Pediatric experts give advice on when it’s best to go to a walk-in clinic instead of the emergency room. Knowing when to go to the hospital for flu and cold systems may end up helping you.
‘Tis the season for colds, flu and upper respiratory illnesses, but physicians caution that going to the emergency department is not always the best remedy. We offer our advice on when to go to the hospital for flu or cold-like symptoms.
While it can be difficult to decipher symptoms, Michele Walsh, MD, assistant professor of Pediatrics and medical director of the Pediatric Emergency Department at Monroe Carell Jr. Children’s Hospital at Vanderbilt, offers tips on when it is best to bring a child to an emergency department versus making a call or visit to the family pediatrician.
“It is always best to call your pediatrician to discuss symptoms,” Walsh said. “They should be the first line of defense because they are most familiar with the patient and will be able to direct parents to the best place to receive care.”
Walsh offers the following guidelines for parents about when to seek emergency treatment for their children. If a child is having:
- Difficulty breathing or is in distress;
- Concerns of dehydration;
- Severe headache or spinal neck pain;
- High fever that causes a change in behavior.
“We are seeing a jump in the number of patients coming to our emergency department for flu-like symptoms,” she said. “What we are finding is that the majority of these visits could have been averted. Many of them don’t need to be admitted to the hospital and probably would have been best served by their pediatricians, in walk-in clinics or urgent care facilities. We want to provide optimal care for the families in our community, but sometimes emergency departments shouldn’t be considered the first stop.”
In the past few weeks, there has been a 30% increase in emergency department patient volumes at Children’s Hospital compared to the same period in 2018.
“We have a great network of pediatricians, walk-in clinics, and urgent care facilities that complement our work in the emergency department,” said Buddy Creech, MD, MPH, director of the Vanderbilt Vaccine Research Program and associate professor of Pediatric Infectious Diseases. “Sometimes, a phone call with the pediatrician or a quick visit in a walk-in clinic is all that is needed to figure out the next steps in a child’s care. By creating this network of places to receive care, we can make sure that children with emergency health needs can receive care quickly and effectively in our emergency department.”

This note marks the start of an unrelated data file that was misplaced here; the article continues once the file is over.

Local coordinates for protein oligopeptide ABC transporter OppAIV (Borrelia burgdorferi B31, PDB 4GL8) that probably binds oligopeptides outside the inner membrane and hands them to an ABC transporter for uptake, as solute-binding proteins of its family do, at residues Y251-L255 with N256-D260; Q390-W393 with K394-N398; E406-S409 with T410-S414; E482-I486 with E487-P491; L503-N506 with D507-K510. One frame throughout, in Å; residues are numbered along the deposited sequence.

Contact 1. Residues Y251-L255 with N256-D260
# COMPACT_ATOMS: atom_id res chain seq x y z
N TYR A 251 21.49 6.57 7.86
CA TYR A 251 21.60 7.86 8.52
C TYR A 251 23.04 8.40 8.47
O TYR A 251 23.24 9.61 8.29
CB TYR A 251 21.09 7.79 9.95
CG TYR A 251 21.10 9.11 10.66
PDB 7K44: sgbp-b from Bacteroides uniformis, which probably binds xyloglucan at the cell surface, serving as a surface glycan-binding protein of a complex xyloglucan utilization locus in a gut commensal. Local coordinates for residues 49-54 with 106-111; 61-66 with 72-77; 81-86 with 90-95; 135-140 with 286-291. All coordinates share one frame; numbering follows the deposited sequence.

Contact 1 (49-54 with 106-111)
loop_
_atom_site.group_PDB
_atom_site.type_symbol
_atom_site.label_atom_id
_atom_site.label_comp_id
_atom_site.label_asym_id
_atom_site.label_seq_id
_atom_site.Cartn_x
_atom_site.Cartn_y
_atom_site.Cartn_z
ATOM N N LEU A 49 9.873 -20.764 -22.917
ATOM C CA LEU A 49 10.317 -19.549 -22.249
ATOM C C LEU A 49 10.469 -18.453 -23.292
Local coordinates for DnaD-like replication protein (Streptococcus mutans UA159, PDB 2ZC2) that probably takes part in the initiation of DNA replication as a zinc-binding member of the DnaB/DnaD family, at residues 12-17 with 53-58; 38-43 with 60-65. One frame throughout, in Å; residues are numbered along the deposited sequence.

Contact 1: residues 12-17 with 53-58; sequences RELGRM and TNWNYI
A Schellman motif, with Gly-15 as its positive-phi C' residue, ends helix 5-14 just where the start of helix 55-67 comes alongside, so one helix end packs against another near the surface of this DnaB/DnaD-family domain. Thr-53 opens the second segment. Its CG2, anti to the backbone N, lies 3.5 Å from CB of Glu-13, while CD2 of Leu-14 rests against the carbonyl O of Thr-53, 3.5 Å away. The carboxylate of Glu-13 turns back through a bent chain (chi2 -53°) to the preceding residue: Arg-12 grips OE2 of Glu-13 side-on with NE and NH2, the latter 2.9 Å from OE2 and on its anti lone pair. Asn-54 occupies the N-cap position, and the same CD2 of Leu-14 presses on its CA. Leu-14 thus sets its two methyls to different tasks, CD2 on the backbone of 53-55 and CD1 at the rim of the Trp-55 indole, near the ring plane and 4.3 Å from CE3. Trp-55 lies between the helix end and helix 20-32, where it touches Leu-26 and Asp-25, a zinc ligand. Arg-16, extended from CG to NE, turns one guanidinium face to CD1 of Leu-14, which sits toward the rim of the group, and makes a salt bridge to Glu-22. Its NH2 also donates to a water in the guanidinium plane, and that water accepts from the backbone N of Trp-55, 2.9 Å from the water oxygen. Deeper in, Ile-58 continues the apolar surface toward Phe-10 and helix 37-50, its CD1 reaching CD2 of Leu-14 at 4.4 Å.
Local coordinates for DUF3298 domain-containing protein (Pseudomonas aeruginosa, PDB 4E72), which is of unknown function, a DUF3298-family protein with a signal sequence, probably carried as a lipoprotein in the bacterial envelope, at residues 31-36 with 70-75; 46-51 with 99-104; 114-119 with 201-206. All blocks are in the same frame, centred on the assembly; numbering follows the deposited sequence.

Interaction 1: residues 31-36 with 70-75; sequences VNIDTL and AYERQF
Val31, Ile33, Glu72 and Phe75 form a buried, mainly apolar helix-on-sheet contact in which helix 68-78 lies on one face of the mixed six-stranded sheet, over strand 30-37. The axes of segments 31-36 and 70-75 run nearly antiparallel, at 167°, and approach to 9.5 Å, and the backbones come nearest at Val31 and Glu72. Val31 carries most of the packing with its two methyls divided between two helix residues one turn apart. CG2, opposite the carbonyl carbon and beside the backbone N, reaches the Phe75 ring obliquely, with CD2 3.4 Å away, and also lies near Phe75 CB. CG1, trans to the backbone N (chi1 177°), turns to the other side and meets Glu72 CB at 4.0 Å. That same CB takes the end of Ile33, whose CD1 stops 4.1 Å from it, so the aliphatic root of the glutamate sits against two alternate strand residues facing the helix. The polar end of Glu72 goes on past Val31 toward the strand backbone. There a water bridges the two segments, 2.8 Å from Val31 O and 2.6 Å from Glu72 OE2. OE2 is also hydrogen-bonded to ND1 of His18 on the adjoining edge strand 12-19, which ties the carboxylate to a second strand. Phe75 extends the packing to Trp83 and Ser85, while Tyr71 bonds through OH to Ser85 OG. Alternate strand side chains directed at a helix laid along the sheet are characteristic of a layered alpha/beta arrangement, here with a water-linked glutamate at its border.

Over the past few weeks, Children’s Hospital staff have treated both influenza A and influenza B, as well as respiratory syncytial virus (RSV), a primary cause of lower respiratory tract infections among young children.
“This year’s flu season has come early, and it’s interesting that influenza B (a springtime virus) is our most common strain,” Creech said. “Now is the time to make sure everyone in the family is vaccinated so that we can protect ourselves, each other and those around us who can’t be vaccinated because of cancer or other problems with their immune systems.”
To cut down on the spread of infectious illnesses Vanderbilt doctors advise people to:
- Wash hands frequently;
- Cover mouth when coughing and sneezing;
- Wear a mask when showing signs of illness;
- Stay home when sick.
When pediatricians’ offices are closed, Children’s Hospital can also see children at five After-Hours clinics in Hendersonville, Mt. Juliet, Brentwood, Smyrna, Spring Hill and an Urgent Care location in Murfreesboro.
Vanderbilt’s Children’s After-Hours Clinics offer the convenience of a walk-in clinic with care provided by a board-certified pediatrician from Children’s Hospital. No appointment is necessary, but we recommend calling your pediatrician first. Learn more about services and find locations for Children’s Hospital After-Hours Clinic here.
If you do get sick, use our online flu tool to decide whether self-care at home or a visit to your healthcare provider is in order.